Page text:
Updated Fri, Nov 1, 2013 5:50 pm
The Ohio University Board of Trustees received an update on the first phase of the university’s master housing plan on Thursday. Four new dormitories along with a learning commons building are slated to be complete on South Green by fall 2015.
Back in 2010, an ad hoc committee was formed at the university to look at ways to improve the university’s on-campus housing stock, including constructing new residence halls to attract and retain students.
On Thursday, Harry Wyatt, associated vice president for facilities, and Ryan Lombardi, vice president of student affairs, updated the trustees on the university’s progress on the first phase of the plan.
According to Wyatt, the first of the three phases has a budget of $110 million, with $100 million coming from university debt issuance and the remainder paid for out of OU Housing Auxiliary Reserves.
Some of the design principles for the East Green and South Green sector plan include focusing design and amenities toward first- and second-year students while incorporating flexibility for future generations and campus needs; creating a welcoming atmosphere; providing 21st Century amenities through technology; providing a sense of community; respecting and maintaining the historic palette and character of OU with a balance of modern design; and making sustainability a priority.
The first phase of the housing plan is being implemented on South Green Drive between Clippinger Laboratories and Adams Hall. The Wolfe/Ullom apartment building at the site was demolished last year and earthwork has begun.
The housing plan is included in the university's six-year capital improvement plan.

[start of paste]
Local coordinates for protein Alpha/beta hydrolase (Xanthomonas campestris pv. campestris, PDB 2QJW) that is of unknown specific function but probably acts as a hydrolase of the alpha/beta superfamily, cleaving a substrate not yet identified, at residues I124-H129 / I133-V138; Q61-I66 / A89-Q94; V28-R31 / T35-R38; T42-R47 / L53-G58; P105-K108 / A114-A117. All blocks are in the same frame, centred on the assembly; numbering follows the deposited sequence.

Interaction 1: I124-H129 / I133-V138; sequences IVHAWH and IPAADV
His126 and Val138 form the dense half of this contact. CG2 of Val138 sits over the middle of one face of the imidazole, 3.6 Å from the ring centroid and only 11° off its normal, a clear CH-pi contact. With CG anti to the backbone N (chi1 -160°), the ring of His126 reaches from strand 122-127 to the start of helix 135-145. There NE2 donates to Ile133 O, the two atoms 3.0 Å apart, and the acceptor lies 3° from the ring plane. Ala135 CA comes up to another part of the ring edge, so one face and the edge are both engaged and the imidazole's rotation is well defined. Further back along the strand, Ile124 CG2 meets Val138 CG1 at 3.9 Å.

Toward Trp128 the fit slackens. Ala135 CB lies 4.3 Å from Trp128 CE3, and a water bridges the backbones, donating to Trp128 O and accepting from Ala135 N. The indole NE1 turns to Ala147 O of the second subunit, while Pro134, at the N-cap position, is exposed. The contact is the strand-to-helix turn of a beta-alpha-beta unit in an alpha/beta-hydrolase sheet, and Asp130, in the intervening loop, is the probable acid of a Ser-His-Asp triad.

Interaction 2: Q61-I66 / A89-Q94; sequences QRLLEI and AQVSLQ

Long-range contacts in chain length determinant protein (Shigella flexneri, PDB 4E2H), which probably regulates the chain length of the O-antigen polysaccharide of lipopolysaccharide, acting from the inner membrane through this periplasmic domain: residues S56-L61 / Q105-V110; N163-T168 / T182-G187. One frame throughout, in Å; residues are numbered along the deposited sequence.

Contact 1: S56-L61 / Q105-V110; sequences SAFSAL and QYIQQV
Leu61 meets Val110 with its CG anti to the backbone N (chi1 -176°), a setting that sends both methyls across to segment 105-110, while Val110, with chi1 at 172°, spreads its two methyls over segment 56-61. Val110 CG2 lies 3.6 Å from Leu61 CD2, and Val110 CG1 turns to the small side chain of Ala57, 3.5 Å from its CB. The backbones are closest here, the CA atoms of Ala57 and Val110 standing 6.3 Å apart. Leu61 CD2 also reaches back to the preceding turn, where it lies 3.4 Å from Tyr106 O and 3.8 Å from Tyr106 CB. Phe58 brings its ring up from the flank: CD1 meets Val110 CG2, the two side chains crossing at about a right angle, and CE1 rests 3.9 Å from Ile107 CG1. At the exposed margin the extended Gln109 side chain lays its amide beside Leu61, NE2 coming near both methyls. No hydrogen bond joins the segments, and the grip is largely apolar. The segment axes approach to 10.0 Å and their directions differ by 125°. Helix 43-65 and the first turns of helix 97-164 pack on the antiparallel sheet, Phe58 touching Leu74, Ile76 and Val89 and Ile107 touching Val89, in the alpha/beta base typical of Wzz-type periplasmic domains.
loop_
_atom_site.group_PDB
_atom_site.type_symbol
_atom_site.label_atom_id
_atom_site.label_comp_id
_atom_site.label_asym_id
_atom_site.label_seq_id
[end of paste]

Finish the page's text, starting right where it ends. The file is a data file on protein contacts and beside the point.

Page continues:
Lombardi said the first phase will include four residence halls with a “learning commons” building in the center. He said the residence halls will have a total of 916 beds with 78 percent of the rooms being doubles and the remaining as single rooms. He said the dorms will incorporate more modern elements, including common space scattered throughout the buildings to create a community atmosphere.
“We don’t want people to always stay in their rooms,” Lombardi said. “We want to promote community within a community.”
Lombardi said there’s also the possibility of creating “thematic living” quarters such as rooms and common spaces for students focused on sustainability or diversity.
Unlike many older residence halls on campus that have cinder block walls, designers of the new dorms said that drywall would make the dorms more adaptable for future renovations, if needed.
The new dorms will also have large multipurpose rooms that could serve as a quiet place for studying or programming. Lombardi cited exercise classes or discussions with faculty as examples of possible programming uses. The multipurpose rooms in the dorms will be approximately 1,000 square feet.
The learning commons building will be approximately 19,000 square feet with a more modern glass front on the structure. The space will include classrooms for academics and seminars. Lombardi said this will incorporate teaching and group work in the residential areas of campus.
According to Lombardi, the learning commons building included in Phase I will also become the new home to the central housing office, which is currently located in Chubb Hall.
The university will allow students to aid in the final design process by gathering their opinion on color schemes of the dorms, according to Lombardi.
The new residence halls will house two faculty apartments with three bedrooms each. Lombardi said that OU has offered faculty housing in dorms for a while and that the number of faculty families living in the residence halls doubled from three last year to six this academic year. He said the faculty apartments in the new dorms will have their own separate entrance for privacy.
Wyatt said that Phase I of the housing plan has a “very aggressive” construction schedule. He said that the new area will be constructed from the outside in, with the learning commons building being constructed last. The first phase of the housing plan is expected to be open for occupancy by fall 2015.
Once the first phase is completed and occupied, OU has plans to demolish some of the old residence halls on the back of South Green, according to Wyatt.
OU President Roderick McDavis told the trustees that the construction of the new residence halls has created a “buzz” on campus and initiated several conversations surrounding growth and development on the Athens Campus among students and staff.